✖ A message appeared on the CasinoMeister.com forum, reportedly from the management of European-based payment processor Quicktender, regarding funds transferred to US financial institutions via UseMyWallet.
“Over the past 2 weeks we have in good faith transmitted withdrawals initiated by Quicktender account holders to beneficiary bank accounts in the US. The money left our account in Europe. It was only in response to increasing complaints from our customers that we recognised there was a problem, and asked our bank to investigate. It emerges that the money has been accumulated in our bank’s correspondent banking partners accounts in the US, and has been frozen. We suspect it is possible that these funds may be subject to a seizure order by the US authorities. We would stress that we do not have bank accounts in the US of our own, and that the funds have left our account Europe.
It is our express intention to ensure that the funds of our account holders are safe. For this reason we have decided to suspend future withdrawals until we understand what has happened to the money that has been frozen. If we continue to transmit bank wires into the US we could find that these funds also do not reach their ultimate beneficiaries. This would simply make the problem worse.
We ask our customers to bear with us in these difficult times. Please be assured that we have always honored our obligations in the past, and that we will make every effort to overcome these current difficulties. It is not in the interests of anybody to attempt to financially impact QuickTender further. These actions may impact the future viability of the company and the ability of the company to pay its customers.
We are assessing our current exposure, and how best to reintroduce withdrawals safely. We would like to take this opportunity to thank our customers for their past loyalty, and to reiterate that we will take all possible steps to ensure that our customers money is secure.”
The question now arises as to when the US Department of Justice will issue its own statement as to what has happened to these accounts and who has been indicted and/or arrested. Rumors have been swirling that the DoJ was preparing to announce another round of indictments along with more account and domain-name seizures. (Perhaps they’re just traditionalists, and are waiting until this Friday?) Needless to say, e-wallet options for US gamblers are disappearing faster than Newt Gingrich’s presidential aspirations.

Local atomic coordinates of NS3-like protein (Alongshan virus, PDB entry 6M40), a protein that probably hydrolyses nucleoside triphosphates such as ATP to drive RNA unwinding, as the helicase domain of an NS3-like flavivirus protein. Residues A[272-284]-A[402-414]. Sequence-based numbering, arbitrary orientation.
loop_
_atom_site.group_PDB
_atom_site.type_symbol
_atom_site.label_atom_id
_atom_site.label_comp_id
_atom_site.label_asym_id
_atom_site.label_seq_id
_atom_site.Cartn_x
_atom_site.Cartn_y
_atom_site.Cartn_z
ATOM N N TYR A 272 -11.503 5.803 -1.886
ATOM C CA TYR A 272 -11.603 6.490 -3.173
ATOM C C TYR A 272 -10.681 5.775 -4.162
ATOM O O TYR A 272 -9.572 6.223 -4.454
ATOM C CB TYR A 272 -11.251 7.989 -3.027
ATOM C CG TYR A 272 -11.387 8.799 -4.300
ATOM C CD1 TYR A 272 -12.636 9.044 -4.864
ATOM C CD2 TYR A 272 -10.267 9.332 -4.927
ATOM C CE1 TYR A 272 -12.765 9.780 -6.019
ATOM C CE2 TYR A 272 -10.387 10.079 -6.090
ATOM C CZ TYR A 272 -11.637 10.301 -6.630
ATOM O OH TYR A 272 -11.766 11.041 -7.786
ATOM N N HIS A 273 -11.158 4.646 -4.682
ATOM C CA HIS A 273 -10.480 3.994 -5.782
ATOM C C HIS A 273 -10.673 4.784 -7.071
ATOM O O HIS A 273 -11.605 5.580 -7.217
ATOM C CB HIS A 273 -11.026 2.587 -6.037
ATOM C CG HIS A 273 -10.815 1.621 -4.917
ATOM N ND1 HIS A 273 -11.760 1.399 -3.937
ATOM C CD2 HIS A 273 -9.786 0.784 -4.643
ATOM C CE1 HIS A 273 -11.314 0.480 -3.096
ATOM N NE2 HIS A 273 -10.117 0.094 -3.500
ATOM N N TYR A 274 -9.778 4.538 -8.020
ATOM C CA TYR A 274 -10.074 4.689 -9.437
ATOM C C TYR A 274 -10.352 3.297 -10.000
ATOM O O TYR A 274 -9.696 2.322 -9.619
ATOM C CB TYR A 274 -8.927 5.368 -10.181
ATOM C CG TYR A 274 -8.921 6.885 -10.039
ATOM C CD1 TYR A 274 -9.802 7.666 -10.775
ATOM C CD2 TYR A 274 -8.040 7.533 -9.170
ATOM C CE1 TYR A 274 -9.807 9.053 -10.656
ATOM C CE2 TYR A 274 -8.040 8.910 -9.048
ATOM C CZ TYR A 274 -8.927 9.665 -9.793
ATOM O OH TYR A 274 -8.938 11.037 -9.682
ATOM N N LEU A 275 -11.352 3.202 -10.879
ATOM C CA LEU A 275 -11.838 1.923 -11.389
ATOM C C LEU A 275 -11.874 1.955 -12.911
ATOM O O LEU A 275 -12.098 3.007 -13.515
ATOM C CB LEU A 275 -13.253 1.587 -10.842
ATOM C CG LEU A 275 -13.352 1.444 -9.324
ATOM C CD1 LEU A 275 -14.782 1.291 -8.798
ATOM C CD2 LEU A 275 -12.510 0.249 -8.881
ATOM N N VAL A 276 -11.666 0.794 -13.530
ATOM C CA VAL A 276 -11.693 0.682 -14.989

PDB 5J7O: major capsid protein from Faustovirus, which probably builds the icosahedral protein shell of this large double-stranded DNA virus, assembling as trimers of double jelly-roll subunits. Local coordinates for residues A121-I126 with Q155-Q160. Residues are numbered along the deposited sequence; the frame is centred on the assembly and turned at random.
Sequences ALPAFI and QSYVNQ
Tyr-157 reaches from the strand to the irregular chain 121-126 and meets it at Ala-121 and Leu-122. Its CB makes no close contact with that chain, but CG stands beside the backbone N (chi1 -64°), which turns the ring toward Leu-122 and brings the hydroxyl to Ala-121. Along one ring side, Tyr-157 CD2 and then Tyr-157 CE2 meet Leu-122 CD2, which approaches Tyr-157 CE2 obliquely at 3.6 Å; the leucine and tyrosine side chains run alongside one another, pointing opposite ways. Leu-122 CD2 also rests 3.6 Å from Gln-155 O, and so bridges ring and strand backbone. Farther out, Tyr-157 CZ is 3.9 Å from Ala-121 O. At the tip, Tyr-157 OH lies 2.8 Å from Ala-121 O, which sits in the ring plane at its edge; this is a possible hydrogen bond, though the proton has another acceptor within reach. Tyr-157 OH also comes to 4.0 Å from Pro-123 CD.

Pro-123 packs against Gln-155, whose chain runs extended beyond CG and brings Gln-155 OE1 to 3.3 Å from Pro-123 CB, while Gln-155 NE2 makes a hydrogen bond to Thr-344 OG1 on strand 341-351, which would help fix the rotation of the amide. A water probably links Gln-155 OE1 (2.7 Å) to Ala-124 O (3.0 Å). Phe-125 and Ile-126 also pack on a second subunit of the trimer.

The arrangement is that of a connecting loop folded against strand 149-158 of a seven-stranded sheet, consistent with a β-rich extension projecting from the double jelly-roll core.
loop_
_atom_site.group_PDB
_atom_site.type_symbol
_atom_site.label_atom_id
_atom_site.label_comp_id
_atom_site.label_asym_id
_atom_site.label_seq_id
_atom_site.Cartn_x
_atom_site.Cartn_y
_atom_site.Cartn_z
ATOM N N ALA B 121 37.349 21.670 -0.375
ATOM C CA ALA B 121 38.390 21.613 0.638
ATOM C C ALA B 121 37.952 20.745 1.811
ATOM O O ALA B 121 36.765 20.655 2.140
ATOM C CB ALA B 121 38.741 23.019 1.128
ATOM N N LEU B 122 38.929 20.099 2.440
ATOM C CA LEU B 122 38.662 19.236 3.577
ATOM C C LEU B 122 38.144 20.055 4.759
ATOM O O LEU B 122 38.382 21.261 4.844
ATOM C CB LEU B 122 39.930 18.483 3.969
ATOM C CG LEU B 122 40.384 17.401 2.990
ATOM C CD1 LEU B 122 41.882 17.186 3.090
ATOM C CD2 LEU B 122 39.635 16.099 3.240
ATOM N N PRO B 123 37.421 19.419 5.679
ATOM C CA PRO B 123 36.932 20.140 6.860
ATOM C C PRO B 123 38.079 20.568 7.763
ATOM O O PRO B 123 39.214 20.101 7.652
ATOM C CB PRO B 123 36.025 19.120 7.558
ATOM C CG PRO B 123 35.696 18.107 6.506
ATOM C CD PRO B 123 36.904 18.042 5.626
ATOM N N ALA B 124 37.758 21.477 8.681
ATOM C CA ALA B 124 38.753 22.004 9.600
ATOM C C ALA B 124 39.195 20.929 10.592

✖ On Tuesday, the Isle of Man legislative council discussed amendments to its Criminal Justice Acts, specifically regarding cooperation between the IOM and other jurisdictions on criminal investigations of IOM companies and individuals. A debate arose over proposed wording that the IOM would act “on information or evidence” provided by other jurisdictions, with some legislators concerned that the phrase “on information” was too “elastic” and could lead to politically-motivated “fishing expeditions and malicious things.” For example, was hearsay considered ‘information’? Another legislator questioned why the word “reciprocal” was not present, i.e. is this a one-way street, with other jurisdictions getting to investigate IOM individuals/companies and not the other way around?
A Mr. Braidwood then raised the subject of Black Friday’s impact on Isle of Man-registered PokerStars. “Funnily enough, just the other day there was a problem where there might be a criminal activity in the United States but it is not a criminal activity in the Isle of Man, and that was with PokerStars, and that could be a political motivation because banks in the States are not allowed to accept any money for online gaming. However, in the Isle of Man it is not a criminal activity. So I think there is a significant amount, you could say, of political motivation behind that. If a request came from the United States on this, would we, or the Deemster [a high court judge], have to issue a warrant to go into such offices as PokerStars here to try to obtain information?”
In the end, the legislators approved the first reading of the reworded bill. And somewhere, presumably, Isai Scheinberg shed a silent tear.